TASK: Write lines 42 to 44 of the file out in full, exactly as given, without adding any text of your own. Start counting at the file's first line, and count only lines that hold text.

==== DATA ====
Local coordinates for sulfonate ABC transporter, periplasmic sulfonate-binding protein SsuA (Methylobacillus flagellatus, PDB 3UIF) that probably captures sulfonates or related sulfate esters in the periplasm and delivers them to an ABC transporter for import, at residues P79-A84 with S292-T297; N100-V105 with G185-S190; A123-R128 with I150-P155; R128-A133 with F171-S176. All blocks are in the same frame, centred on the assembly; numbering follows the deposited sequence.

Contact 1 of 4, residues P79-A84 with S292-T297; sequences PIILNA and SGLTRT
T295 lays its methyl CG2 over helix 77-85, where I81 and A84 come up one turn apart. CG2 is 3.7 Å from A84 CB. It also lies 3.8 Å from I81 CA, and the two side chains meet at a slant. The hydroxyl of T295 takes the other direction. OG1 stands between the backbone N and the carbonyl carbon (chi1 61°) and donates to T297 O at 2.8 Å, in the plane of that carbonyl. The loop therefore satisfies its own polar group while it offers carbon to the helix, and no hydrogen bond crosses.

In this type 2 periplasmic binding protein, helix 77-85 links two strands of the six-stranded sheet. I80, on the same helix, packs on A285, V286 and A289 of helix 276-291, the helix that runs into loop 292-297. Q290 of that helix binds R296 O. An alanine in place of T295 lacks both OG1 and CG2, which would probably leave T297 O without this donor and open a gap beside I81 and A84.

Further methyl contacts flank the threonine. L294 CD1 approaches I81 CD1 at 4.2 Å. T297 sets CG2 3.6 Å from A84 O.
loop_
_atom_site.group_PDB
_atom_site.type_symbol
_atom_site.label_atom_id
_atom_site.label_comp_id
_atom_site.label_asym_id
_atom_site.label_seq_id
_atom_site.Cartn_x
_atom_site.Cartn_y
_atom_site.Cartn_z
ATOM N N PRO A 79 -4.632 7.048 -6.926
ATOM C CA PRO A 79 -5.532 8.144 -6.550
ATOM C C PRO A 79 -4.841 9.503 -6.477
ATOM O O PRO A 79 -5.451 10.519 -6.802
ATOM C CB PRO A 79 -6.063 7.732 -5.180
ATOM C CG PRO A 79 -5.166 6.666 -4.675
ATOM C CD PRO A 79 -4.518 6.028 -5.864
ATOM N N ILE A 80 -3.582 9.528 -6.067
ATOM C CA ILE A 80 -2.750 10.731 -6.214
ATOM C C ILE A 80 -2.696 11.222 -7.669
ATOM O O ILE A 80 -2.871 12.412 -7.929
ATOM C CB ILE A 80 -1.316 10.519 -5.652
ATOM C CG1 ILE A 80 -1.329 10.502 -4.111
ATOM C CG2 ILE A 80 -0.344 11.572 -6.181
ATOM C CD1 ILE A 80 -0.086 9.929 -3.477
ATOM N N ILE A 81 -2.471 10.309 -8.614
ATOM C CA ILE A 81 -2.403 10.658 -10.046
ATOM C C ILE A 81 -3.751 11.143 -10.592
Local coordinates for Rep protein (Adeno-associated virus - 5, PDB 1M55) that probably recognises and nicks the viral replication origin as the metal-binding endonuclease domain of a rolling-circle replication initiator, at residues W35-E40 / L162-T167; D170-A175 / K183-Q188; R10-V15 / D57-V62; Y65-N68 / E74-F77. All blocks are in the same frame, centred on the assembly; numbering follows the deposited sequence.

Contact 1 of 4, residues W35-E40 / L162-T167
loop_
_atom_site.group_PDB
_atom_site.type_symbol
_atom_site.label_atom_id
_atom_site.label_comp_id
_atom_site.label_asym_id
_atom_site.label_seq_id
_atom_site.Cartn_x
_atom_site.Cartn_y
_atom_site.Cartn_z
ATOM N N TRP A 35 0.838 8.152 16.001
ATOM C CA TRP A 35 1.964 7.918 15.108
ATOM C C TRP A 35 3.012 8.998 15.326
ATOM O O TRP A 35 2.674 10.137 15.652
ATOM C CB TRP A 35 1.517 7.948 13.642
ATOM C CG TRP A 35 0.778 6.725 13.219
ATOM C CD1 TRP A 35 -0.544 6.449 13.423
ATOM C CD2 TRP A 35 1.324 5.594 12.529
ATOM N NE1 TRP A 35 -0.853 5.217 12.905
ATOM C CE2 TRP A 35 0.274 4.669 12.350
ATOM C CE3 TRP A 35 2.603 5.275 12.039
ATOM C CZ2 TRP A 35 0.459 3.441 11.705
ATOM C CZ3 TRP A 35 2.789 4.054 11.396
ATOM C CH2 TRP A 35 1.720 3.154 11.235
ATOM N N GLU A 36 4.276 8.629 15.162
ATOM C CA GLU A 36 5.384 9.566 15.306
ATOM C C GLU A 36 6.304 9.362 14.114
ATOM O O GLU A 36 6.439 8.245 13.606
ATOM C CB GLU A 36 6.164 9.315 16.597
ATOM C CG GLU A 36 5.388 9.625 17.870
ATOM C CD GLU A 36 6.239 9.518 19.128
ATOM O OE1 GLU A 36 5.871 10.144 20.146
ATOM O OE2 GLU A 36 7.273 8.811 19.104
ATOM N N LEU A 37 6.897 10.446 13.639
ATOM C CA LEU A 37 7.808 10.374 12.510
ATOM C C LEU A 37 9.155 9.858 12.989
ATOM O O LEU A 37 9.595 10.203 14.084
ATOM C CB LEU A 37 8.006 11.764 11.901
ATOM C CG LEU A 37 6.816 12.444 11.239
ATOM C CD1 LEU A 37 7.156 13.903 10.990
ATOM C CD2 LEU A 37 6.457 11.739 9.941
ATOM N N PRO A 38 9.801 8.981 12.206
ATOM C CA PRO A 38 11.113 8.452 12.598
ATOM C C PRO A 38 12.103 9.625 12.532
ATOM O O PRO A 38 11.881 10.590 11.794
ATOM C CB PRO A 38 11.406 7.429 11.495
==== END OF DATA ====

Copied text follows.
_atom_site.label_seq_id
_atom_site.Cartn_x
_atom_site.Cartn_y